Saturday, June 16, 2012

What We Need

     The Dog Whisperer, Cesar Milan, repeats over and over that dog owners receive the dog they need, not the dog they want. It seems a bit backwards, a shy person owns a boisterous dog, an outgoing person lives with an animal who is timid to a fault, and a low energy couple pick out the highest energy pup from the litter and learn just how hard it can be to train a dog. I ponder this idea: that we get in life not what we want, but what we need. Sounds suspiciously like the way God sometimes works in our lives.
Kindu relaxing on my feet
     I have a self-concept that includes a good knowledge of how to get my dog to do what I want them to do. Some might call this training. When I first received a full-blood, AKC, registered basenji from Gary as an engagement gift, I anticipated no problems whatsoever training her. Petite Seraph (French for Little Angel) arrived in my home at 4 months old. I had trained Ginger, my first dog, by instinct alone. Ginger still lived with me, but neither of us could fathom how to get Seraph to do anything we wanted her to do. What I didn’t realize was that as a pup, Ginger spent most of her day with my mom while I was away at school. That well-honed instinct that I thought I had, had all along enjoyed the helping hand of Mom who had a lifetime of experience with dogs.
     Suffice it to say that the “little angel” basenji girl nearly drove Gary and me to divorce in the first year of our marriage. That is until I met Sam Kahua and enrolled Seraph in his obedience class. He laughed out loud when he saw a basenji standing in line that first class. And although she was a stubborn dog, I have won awards for my perseverance too. Every class and every training session became a battle of strong-willed females. Me, determined to train this dog to behave, Seraph, determined to remain the “wild thing” that I’ve heard basenji means in Swahili. Sam stood amazed when we both graduated his advanced class with my “little angel” heeling off leash and following my every command.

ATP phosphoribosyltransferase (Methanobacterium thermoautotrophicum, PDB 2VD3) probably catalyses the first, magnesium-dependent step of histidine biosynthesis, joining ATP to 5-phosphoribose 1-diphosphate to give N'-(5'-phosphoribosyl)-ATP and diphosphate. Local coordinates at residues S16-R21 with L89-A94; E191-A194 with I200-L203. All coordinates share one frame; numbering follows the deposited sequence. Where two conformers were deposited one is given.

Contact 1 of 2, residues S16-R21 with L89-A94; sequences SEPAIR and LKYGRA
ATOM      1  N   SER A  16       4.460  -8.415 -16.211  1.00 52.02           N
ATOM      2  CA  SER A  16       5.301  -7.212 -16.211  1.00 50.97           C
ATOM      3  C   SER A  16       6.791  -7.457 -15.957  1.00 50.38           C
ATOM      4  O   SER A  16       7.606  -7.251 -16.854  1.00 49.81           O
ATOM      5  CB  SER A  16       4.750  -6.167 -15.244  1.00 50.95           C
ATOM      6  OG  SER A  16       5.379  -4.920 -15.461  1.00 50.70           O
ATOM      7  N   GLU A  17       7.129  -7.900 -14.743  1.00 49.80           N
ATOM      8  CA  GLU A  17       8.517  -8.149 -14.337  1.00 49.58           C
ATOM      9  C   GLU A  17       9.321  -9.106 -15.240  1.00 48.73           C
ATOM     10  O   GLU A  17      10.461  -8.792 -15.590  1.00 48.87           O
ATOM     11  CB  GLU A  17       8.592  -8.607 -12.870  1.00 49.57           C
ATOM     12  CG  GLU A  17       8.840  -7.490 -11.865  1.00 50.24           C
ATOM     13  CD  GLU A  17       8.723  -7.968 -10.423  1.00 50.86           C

Today, 35 years later, I’ve learned quite a bit about convincing basenjis to listen. However, Kindu recently realized that Star has come to stay. And he’s not too happy about her stealing the limelight from his life on occasion. Most importantly to him however, is sharing his man, Gary, with a girl. Simply put, he doesn’t like it and is at a total loss about what to do about it. Most of the problems arise in the evening when the pack comes together in the living room to watch TV. Kindu always took up his position between Gary and me and all was right in his world. Nowadays there is quite a bit of shuffling going around.
     Star’s arrival calmed Kindu considerably. Although just as enthusiastic about walks and visitors, his demeanor is more adult now. He is approaching 5 years old and I expected to see him mature, but the lack of some of his mischief creates a sense of loss for me. The loss of puppyhood I guess, although I find it hard to define. Funny how life is, when he was so full of himself I kept asking when he would grow up. Now that he no longer grabs a cell phone or opens drawers to remove sweaters, I miss the little guy who could always make me laugh out loud…not necessarily the dog we want, but somehow the dog we need.